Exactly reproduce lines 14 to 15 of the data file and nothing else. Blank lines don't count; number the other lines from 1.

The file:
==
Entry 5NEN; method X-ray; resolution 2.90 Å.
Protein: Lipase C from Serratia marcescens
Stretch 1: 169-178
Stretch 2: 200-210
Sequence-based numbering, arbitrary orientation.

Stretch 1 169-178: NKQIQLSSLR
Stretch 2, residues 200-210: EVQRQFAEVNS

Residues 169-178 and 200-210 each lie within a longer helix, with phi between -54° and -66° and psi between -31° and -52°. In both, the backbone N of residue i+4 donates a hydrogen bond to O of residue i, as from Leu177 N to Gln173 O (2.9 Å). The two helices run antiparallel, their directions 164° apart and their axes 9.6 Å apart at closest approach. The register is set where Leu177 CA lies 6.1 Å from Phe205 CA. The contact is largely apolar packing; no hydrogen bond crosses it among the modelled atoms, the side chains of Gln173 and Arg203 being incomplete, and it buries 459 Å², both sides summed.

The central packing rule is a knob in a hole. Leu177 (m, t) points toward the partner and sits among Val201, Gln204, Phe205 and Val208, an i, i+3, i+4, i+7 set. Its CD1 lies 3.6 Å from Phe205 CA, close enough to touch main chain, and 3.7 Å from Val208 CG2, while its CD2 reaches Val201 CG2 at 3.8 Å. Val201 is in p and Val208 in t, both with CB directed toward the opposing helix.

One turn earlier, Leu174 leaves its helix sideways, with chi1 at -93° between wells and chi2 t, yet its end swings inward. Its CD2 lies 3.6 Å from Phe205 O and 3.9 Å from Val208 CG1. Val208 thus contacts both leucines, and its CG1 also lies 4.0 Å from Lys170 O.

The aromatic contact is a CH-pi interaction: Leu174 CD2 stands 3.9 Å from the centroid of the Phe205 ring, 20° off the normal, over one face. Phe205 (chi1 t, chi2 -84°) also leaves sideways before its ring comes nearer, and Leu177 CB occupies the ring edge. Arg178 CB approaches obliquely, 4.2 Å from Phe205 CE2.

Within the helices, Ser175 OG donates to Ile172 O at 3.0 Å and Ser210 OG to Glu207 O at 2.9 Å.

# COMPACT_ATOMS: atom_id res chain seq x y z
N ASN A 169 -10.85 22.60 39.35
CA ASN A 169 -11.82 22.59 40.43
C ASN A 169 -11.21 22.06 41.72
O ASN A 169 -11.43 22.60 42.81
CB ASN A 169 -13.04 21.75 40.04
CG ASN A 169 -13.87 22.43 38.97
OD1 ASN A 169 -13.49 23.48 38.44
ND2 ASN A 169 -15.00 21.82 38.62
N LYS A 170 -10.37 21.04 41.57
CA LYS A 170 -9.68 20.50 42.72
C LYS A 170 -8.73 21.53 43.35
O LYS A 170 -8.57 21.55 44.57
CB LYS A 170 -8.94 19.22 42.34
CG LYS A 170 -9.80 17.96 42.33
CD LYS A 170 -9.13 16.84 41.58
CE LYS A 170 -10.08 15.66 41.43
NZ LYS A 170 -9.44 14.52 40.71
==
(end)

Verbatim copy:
N ASN A 169 -10.85 22.60 39.35
CA ASN A 169 -11.82 22.59 40.43